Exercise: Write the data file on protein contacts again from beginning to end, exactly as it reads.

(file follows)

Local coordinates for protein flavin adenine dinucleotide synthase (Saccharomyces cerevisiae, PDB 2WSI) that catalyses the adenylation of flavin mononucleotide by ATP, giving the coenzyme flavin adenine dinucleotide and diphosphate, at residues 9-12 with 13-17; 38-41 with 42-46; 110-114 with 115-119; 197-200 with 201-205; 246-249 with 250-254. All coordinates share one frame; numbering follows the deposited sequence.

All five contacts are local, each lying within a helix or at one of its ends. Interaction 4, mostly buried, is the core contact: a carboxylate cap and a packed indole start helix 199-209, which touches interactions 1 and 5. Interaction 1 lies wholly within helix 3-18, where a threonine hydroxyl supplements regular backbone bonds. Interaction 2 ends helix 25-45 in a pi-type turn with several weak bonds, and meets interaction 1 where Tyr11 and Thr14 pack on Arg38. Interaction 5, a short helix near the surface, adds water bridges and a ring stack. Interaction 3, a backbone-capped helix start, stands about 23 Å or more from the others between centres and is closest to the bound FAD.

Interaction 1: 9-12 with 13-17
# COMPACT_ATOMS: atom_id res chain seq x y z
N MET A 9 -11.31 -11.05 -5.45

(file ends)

Local coordinates for protein flavin adenine dinucleotide synthase (Saccharomyces cerevisiae, PDB 2WSI) that catalyses the adenylation of flavin mononucleotide by ATP, giving the coenzyme flavin adenine dinucleotide and diphosphate, at residues 9-12 with 13-17; 38-41 with 42-46; 110-114 with 115-119; 197-200 with 201-205; 246-249 with 250-254. All coordinates share one frame; numbering follows the deposited sequence.

All five contacts are local, each lying within a helix or at one of its ends. Interaction 4, mostly buried, is the core contact: a carboxylate cap and a packed indole start helix 199-209, which touches interactions 1 and 5. Interaction 1 lies wholly within helix 3-18, where a threonine hydroxyl supplements regular backbone bonds. Interaction 2 ends helix 25-45 in a pi-type turn with several weak bonds, and meets interaction 1 where Tyr11 and Thr14 pack on Arg38. Interaction 5, a short helix near the surface, adds water bridges and a ring stack. Interaction 3, a backbone-capped helix start, stands about 23 Å or more from the others between centres and is closest to the bound FAD.

Interaction 1: 9-12 with 13-17
# COMPACT_ATOMS: atom_id res chain seq x y z
N MET A 9 -11.31 -11.05 -5.45